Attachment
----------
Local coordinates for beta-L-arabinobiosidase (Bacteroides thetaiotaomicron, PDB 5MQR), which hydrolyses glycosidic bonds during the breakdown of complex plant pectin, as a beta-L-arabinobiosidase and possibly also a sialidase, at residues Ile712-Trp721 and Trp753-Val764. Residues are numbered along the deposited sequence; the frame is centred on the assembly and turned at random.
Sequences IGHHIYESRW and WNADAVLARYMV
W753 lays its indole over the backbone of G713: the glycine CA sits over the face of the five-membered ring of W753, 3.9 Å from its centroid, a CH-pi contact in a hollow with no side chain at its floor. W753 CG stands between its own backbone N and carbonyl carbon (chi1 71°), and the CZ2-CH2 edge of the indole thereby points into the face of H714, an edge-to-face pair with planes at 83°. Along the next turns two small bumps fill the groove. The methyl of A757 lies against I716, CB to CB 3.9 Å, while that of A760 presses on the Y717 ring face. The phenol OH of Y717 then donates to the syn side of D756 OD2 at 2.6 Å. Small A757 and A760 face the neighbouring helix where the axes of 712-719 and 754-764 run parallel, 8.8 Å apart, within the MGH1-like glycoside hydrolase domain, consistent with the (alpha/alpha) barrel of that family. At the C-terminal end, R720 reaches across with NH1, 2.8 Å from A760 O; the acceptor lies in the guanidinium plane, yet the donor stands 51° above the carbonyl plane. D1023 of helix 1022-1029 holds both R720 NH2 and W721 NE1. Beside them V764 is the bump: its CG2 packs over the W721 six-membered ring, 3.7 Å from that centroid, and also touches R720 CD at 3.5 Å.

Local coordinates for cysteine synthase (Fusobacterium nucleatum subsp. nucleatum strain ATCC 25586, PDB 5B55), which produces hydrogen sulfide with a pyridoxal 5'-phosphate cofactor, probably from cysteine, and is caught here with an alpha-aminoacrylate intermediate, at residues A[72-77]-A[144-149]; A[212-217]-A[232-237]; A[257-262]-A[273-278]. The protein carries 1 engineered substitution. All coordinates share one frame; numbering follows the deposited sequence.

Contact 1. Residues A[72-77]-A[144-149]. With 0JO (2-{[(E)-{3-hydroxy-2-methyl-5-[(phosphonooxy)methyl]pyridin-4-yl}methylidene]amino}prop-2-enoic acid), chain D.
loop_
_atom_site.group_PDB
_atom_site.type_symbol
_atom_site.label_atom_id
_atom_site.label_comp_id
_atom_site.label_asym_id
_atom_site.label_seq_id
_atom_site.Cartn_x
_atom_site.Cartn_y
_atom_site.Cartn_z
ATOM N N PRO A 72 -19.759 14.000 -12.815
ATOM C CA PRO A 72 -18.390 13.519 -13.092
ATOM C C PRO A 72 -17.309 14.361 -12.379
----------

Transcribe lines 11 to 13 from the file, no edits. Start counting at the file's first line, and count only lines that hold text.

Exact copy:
_atom_site.label_asym_id
_atom_site.label_seq_id
_atom_site.Cartn_x